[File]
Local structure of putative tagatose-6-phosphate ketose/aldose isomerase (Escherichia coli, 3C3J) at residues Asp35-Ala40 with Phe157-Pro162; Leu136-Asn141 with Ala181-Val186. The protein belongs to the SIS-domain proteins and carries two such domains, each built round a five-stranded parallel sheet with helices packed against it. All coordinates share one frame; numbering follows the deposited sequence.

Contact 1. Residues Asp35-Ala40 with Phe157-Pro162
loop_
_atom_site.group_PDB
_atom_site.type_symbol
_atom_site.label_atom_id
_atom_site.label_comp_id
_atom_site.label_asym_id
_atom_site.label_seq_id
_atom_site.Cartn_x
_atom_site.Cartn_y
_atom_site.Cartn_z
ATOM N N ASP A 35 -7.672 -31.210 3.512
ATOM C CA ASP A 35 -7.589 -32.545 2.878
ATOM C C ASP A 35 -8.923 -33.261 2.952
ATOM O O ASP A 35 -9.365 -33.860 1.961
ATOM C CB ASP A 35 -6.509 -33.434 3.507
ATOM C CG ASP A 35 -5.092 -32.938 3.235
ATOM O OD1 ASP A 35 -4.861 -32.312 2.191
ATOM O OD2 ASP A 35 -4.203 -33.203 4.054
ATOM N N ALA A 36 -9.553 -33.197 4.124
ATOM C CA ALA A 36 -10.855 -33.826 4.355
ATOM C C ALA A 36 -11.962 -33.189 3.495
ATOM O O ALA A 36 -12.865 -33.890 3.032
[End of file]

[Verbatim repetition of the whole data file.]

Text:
Local structure of putative tagatose-6-phosphate ketose/aldose isomerase (Escherichia coli, 3C3J) at residues Asp35-Ala40 with Phe157-Pro162; Leu136-Asn141 with Ala181-Val186. The protein belongs to the SIS-domain proteins and carries two such domains, each built round a five-stranded parallel sheet with helices packed against it. All coordinates share one frame; numbering follows the deposited sequence.

Contact 1. Residues Asp35-Ala40 with Phe157-Pro162
loop_
_atom_site.group_PDB
_atom_site.type_symbol
_atom_site.label_atom_id
_atom_site.label_comp_id
_atom_site.label_asym_id
_atom_site.label_seq_id
_atom_site.Cartn_x
_atom_site.Cartn_y
_atom_site.Cartn_z
ATOM N N ASP A 35 -7.672 -31.210 3.512
ATOM C CA ASP A 35 -7.589 -32.545 2.878
ATOM C C ASP A 35 -8.923 -33.261 2.952
ATOM O O ASP A 35 -9.365 -33.860 1.961
ATOM C CB ASP A 35 -6.509 -33.434 3.507
ATOM C CG ASP A 35 -5.092 -32.938 3.235
ATOM O OD1 ASP A 35 -4.861 -32.312 2.191
ATOM O OD2 ASP A 35 -4.203 -33.203 4.054
ATOM N N ALA A 36 -9.553 -33.197 4.124
ATOM C CA ALA A 36 -10.855 -33.826 4.355
ATOM C C ALA A 36 -11.962 -33.189 3.495
ATOM O O ALA A 36 -12.865 -33.890 3.032